TIFR young scientist awardee working on novel nanomaterials as catalysts to tackle climate change

TIFR young scientist awardee working on novel nanomaterials as catalysts to tackle climate change Professor Vivek Polshettiwar from Tata Institute of Fundamental Research (TIFR), Mumbai, is a recipient of this year’s Young Research Awards in Nano Science & Technology instituted by Department of Science and Technology, Govt. of India. He, along with his group, is working on the development of novel nanomaterials as catalysts to tackle climate change.

Prof Polshettiwar has developed next-generation nanocatalysts via the morphological control of nanomaterials, particularly dendritic fibrous nano-silica (DFNS), which has a high surface area and excellent physical and textural properties. The uniqueness of DFNS is its high surface area, which is produced by its fibrous structure instead of the formation of pores, making the large surface area easily accessible.

His group has shown the successful utilization of DFNS in a range of important applications, including catalysis and CO2 capture. DFNS is one of the few materials invented by an Indian which is now being explored by more than 150 groups worldwide for various applications, such as catalysis, photocatalysis, CO2 capture-conversion, sensing, detection and extraction of ions, supercapacitors, drug delivery and so on.

By using the techniques of nanotechnology, Prof Polshettiwar’s group has transformed yellow gold to black gold, by changing the size and gaps between gold nanoparticles. This work on ‘Black (nano)Gold published in the journal Chemical Science is a way forward to develop ‘Artificial Trees’which capture and convert CO2 to fuel and useful chemicals and CO2. It may become the main source of future clean energy for our society. The developed black gold acts like an artificial tree that uses CO2, sunlight, and water to produce fuel, which can be used to run our cars. Notably, black gold can also be used to convert seawater into drinkable water using the heat that black gold generates after it captures sunlight.

Although at this stage, the production rate of fuel is low, in the coming years, we may be able to convert CO2to fuel using sunlight at atmospheric conditions, at a commercially viable scale and CO2may then become our main source of clean energy,” said Prof Polshettiwar.

A sustainable way to solve the energy problem is to generate alternative energy sources; however, there are challenges related to the storage of renewable electricity, preventing the development of these technologies. Thus, CO2 conversion to methane using renewable hydrogen has a great potential to provide a solution to the problems of excessive CO2 emissions, and the mismatch between renewable electricity production and its demand as well as storage.

Best-known catalysts for CO2 methanation are nanoparticles of metals. However, most of them suffer from the issue of stability as well as selectivity towards methane over Carbon dioxide. The best way to resolve the issue of catalyst stability is by replacing active sites (metal nanoparticles) with metal-free active sites which are catalytic as well as stable even at high temperatures.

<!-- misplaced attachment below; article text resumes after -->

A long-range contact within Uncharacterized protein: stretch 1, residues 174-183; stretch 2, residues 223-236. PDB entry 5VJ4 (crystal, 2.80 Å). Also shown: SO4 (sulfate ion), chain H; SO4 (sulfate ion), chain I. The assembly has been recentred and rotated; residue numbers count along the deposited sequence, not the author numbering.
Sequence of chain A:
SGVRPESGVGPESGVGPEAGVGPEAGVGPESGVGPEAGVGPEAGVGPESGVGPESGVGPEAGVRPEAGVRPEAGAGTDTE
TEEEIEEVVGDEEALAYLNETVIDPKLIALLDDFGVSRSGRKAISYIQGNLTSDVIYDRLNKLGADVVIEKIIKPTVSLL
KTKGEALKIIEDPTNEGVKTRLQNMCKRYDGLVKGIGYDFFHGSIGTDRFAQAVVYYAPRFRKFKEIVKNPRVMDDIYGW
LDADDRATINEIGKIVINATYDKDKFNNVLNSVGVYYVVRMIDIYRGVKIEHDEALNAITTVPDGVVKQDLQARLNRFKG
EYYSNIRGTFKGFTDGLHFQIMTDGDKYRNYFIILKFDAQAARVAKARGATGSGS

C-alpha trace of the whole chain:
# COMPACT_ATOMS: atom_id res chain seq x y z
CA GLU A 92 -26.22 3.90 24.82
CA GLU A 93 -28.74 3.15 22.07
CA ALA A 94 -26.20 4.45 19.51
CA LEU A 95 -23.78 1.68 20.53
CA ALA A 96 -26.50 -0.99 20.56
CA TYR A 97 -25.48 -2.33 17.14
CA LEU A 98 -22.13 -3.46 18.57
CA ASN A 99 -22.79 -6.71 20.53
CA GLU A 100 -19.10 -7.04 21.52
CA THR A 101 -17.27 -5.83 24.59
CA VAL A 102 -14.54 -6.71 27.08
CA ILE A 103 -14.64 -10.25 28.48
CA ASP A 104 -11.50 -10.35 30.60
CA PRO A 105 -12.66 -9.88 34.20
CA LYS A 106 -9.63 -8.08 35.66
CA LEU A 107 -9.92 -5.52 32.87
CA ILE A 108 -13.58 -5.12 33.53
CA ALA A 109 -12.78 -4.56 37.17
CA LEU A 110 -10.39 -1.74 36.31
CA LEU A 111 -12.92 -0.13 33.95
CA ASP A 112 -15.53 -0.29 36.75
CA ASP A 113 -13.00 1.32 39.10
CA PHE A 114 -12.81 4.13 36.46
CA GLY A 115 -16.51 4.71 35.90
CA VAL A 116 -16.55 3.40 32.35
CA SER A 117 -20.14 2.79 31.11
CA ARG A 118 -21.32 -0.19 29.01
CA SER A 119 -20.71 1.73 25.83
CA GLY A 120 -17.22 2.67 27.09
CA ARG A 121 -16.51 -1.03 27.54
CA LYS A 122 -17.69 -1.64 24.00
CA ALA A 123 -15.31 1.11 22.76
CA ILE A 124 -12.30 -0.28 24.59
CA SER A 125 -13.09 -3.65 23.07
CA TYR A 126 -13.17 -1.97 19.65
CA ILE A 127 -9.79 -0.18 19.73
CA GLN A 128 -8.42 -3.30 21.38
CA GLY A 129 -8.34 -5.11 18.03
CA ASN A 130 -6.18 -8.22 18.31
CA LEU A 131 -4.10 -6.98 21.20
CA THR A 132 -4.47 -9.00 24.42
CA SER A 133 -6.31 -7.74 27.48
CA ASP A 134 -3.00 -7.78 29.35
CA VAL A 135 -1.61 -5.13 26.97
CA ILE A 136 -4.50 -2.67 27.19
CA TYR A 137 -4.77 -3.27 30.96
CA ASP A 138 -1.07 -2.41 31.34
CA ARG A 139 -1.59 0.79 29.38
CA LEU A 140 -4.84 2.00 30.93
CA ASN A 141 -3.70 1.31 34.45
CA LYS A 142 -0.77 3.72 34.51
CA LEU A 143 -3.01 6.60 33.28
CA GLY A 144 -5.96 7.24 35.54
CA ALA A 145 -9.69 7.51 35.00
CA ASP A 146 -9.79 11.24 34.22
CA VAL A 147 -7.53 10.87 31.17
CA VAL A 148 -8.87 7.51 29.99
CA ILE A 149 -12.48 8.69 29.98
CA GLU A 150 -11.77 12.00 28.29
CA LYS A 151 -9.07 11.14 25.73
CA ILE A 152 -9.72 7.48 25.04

TIFR young scientist awardee working on novel nanomaterials as catalysts to tackle climate change In another work published in Proceedings of the National Academy of Sciences of the United States of America, Prof Polshettiwar’s group has developed an engineering protocol to design a new catalyst system where metal nanoparticle active sites were replaced with defects as catalytically active sites. This is the first metal-free-ligand-free catalyst for CO2 conversion. The defects in nano-silica convert CO2 to methane with excellent productivity and selectivity. Furthermore, metal nanoparticles were not required, and the defect sites alone acted as catalytic sites for carbon dioxide activation and hydrogen dissociation, and their cooperative action converted CO2 to methane.

“We are taking a few tiny steps towards the utilization of 30 thousand tons of CO2 in the earth's environment, and the process is far away from real use (seems unrealistic currently). However, learning from our work CO2 capture and conversion, we hope that one day we will develop a commercially viable process for converting CO2 to fuel using water and sunlight by the urgently required fundamental breakthrough in the field of catalysis,” Prof Polshettiwar pointed out.

Having been awarded as Top-25 cited author in 2011 by Tetrahedron and Young Scientist Award at DSL-2012, Prof Polshettiwar received an Asian Rising Star lectureship at 15th Asian Chemical Congress (ACC), Singapore (2013), from Nobel Laureate Professor Ei-ichi Negish. In 2015, he was admitted as a Fellow of Royal Society of Chemistry (RSC), United Kingdom. He was also recognized as emerging investigator-material science and 175 faces of chemistry by RSC, UK. He was awarded the prestigious Materials Research Society of India - MRSI Medal 2019 and Fellow Maharashtra Academy of Sciences.

For more details please contact: Prof Vivek Polshettiwar, Email: vivekpol[at]tifr[dot]res[dot]in

Reference:Chemical Science (03 July 2019),doi: 10.1039/C9SC02369K Proc. Natl. Acad. Sci. U.S.A (13 March 2020);doi: 10.1073/pnas.1917237117